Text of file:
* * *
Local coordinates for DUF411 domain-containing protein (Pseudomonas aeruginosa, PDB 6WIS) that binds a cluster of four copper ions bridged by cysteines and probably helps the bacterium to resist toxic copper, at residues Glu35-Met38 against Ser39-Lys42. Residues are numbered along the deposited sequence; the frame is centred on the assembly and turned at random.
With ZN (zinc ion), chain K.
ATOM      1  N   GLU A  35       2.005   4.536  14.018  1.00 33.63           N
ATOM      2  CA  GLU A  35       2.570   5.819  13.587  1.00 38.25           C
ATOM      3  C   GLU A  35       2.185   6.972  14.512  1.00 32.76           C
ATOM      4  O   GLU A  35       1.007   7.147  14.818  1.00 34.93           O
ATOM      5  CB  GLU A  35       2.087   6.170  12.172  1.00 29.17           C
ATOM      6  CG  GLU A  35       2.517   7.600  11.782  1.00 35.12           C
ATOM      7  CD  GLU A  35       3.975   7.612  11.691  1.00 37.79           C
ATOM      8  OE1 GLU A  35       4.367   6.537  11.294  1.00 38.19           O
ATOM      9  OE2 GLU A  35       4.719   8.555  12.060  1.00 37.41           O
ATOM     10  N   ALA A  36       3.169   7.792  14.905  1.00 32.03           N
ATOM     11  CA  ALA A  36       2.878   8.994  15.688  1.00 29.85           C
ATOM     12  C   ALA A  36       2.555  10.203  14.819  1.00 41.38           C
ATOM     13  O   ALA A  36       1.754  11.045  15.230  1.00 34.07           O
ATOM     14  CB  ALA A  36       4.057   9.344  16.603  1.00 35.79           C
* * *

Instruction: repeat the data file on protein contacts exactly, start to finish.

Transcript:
Local coordinates for DUF411 domain-containing protein (Pseudomonas aeruginosa, PDB 6WIS) that binds a cluster of four copper ions bridged by cysteines and probably helps the bacterium to resist toxic copper, at residues Glu35-Met38 against Ser39-Lys42. Residues are numbered along the deposited sequence; the frame is centred on the assembly and turned at random.
With ZN (zinc ion), chain K.
ATOM      1  N   GLU A  35       2.005   4.536  14.018  1.00 33.63           N
ATOM      2  CA  GLU A  35       2.570   5.819  13.587  1.00 38.25           C
ATOM      3  C   GLU A  35       2.185   6.972  14.512  1.00 32.76           C
ATOM      4  O   GLU A  35       1.007   7.147  14.818  1.00 34.93           O
ATOM      5  CB  GLU A  35       2.087   6.170  12.172  1.00 29.17           C
ATOM      6  CG  GLU A  35       2.517   7.600  11.782  1.00 35.12           C
ATOM      7  CD  GLU A  35       3.975   7.612  11.691  1.00 37.79           C
ATOM      8  OE1 GLU A  35       4.367   6.537  11.294  1.00 38.19           O
ATOM      9  OE2 GLU A  35       4.719   8.555  12.060  1.00 37.41           O
ATOM     10  N   ALA A  36       3.169   7.792  14.905  1.00 32.03           N
ATOM     11  CA  ALA A  36       2.878   8.994  15.688  1.00 29.85           C
ATOM     12  C   ALA A  36       2.555  10.203  14.819  1.00 41.38           C
ATOM     13  O   ALA A  36       1.754  11.045  15.230  1.00 34.07           O
ATOM     14  CB  ALA A  36       4.057   9.344  16.603  1.00 35.79           C